Mats, Baskets, Ornaments, &c.—Mats constitute one of the principal manufactures
of the females during the winter months. With the Makahs, cedar bark is the only
material used. Other tribes, who can obtain bulrushes and flags, make their mats
of these plants, which, however, do not grow in the vicinity of Cape Flattery.
Cedar bark, which constitutes an important item in their domestic economy, is
prepared by first removing the outer bark from young trees, then peeling the
inner bark off in long strips, which are dried in the sun, folded in a compact
form, and used as articles of trade or barter. When wanted for use, if for
making mats, the strips are split into strands varying from an eighth to a
quarter of an inch in width, and as thick as stout wrapping-paper. These are
then neatly woven together, so as to form a mat six feet long by three wide.
Formerly mats were used as canoe sails, but at present they are employed for
wrapping up blankets, for protecting the cargoes in canoes, and for sale to the
whites, who use them as lining of rooms, or as floor coverings. Baskets for
various uses are also made of this bark; but, as it is not very strong, those
used for carrying burdens are made from spruce roots.
The bark is reduced to fine fibres by being broken across the edge of a paddle, and, when perfectly prepared in this way, is put to a variety of uses. It serves to make the beds of infants, for gun-wadding, as a substitute for towels, and for gambling in the game of la-hull. It is often dyed red with alder bark, and worn like a turban around the head during tamanawas performances. In the mat manufacture some is dyed black by soaking it in mud, and woven in as a sort of ornament around the edge, or as the dividing line across the centre. The Kwille-yute tribe manufacture very neat mats of a species of coarse grass, and excellent baskets from ash, which grows upon the banks of the river. These are common among the Makahs, being received in the way of trade.
Conical-shaped hats are made of spruce roots split into fine fibres, and plaited so as to be impervious to water. They are very ingeniously manufactured, and it requires some skill and experience to make one nicely. These hats are painted with rude devices on the outside, the colors being a black ground with red figures. The black is produced by grinding a piece of bituminous coal with salmon eggs, which have been chewed and spit on a stone; the red, by a mixture of vermilion and chewed salmon eggs. These eggs, after having been first dried, form a glutinous substance when chewed, which easily mixes with the colors, and forms a paint that dries readily and is very durable. The designs are drawn with brushes made of sticks, with the ends chewed. Some Indians, however, use brushes or pencils of human hair for these designs as well as those on the miniature canoes; but the most common brush is simply a stick. The process, with these rude implements, is very slow.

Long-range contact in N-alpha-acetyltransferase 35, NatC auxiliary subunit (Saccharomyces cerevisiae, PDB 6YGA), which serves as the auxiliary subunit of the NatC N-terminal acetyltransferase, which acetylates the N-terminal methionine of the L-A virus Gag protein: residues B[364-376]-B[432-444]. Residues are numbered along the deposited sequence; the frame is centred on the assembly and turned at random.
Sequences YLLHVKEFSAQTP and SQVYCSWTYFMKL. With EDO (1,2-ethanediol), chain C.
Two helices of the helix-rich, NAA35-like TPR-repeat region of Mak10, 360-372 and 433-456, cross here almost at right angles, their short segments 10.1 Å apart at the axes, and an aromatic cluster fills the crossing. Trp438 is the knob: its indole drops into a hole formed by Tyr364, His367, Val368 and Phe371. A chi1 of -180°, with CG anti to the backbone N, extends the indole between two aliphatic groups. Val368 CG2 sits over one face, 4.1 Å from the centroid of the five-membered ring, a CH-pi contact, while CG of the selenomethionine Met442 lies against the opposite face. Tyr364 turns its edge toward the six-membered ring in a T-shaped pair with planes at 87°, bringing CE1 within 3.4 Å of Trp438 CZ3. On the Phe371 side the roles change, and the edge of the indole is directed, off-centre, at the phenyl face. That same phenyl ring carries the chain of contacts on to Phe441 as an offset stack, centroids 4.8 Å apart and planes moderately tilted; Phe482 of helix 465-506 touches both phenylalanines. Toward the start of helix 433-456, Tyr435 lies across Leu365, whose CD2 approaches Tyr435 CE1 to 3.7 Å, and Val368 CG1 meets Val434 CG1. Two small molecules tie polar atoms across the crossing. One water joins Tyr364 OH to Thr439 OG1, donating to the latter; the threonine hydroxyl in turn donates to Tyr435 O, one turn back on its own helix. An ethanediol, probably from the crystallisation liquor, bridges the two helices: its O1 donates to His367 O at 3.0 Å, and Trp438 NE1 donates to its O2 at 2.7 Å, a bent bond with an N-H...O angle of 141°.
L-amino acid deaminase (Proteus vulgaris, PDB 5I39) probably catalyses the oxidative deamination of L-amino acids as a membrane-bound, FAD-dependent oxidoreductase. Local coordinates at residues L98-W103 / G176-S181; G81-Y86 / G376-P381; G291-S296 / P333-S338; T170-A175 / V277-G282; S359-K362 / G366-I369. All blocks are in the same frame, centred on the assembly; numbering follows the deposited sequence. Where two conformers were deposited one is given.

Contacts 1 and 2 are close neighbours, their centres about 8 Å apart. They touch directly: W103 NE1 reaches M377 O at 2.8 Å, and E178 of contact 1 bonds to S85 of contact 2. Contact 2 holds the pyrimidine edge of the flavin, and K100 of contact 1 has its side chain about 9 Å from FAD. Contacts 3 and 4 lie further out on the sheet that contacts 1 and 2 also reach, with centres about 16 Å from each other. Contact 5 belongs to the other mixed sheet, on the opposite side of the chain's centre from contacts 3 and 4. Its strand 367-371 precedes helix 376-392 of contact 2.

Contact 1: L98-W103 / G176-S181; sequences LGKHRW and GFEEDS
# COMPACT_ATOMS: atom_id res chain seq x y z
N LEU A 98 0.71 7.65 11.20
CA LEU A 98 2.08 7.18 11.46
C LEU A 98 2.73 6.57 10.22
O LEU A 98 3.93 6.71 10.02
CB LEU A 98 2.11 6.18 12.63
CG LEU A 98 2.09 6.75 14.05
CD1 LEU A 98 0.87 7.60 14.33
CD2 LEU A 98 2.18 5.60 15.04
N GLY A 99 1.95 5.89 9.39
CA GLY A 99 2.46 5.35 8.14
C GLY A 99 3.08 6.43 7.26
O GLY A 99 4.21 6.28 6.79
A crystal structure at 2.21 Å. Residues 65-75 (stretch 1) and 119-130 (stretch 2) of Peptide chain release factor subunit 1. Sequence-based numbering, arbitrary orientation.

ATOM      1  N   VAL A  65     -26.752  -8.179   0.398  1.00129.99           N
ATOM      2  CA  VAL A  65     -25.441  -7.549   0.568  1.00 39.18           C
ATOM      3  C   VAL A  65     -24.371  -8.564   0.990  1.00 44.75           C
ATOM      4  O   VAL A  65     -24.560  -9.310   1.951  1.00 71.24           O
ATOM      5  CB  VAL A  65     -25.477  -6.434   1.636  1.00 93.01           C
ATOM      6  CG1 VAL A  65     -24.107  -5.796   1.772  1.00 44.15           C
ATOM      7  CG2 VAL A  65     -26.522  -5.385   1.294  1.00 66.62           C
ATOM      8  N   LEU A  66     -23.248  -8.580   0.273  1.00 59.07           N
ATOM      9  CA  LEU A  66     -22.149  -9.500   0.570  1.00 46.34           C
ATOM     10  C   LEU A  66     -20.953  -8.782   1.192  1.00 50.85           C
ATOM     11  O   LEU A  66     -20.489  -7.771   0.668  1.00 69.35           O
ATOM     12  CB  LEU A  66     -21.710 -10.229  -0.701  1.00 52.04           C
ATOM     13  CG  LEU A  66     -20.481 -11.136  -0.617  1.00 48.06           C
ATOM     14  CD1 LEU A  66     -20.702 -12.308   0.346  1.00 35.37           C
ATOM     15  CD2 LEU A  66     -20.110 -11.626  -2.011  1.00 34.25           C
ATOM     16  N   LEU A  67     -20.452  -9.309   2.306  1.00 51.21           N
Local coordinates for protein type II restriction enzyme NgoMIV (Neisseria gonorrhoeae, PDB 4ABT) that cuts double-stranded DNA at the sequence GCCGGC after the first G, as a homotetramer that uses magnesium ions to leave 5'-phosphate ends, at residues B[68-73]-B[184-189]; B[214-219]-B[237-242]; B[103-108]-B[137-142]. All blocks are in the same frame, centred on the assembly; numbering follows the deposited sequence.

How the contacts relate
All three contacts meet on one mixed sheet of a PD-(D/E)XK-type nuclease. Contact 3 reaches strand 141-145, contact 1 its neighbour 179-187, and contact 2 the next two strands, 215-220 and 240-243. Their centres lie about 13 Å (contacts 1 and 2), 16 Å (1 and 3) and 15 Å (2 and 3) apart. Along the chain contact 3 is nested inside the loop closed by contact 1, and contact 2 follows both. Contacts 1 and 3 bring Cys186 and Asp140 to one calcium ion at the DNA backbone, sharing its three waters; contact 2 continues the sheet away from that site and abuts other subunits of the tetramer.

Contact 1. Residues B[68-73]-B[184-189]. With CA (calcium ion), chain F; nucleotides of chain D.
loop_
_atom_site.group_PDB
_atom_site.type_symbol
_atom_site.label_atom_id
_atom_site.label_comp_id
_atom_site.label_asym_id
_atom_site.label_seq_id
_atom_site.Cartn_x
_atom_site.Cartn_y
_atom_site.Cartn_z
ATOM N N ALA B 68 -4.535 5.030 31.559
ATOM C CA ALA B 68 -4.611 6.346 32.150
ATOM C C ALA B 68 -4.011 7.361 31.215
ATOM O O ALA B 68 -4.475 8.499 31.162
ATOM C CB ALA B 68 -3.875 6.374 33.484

Beside the conical hats worn by themselves, they have also, of late years,
manufactured hats which they sell to the white men. These are shaped like the
common straw hat, and are made of spruce roots, and, although rather heavy, are
strong and durable. Some have designs of various kinds woven in them, while
others [p.46] are plain, the color being of a buff,
somewhat resembling the Mexican wool hats. This color cannot be removed by
bleaching, attempts for this purpose having been made in San Francisco and
Victoria; but the experiment proved a failure. The color, however, is no
objection, and is indeed rather preferred; the hats being more generally
purchased as curiosities than as articles for wear. Within a few years past they
have taken a fancy to cover with basket-work any bottles or vials they can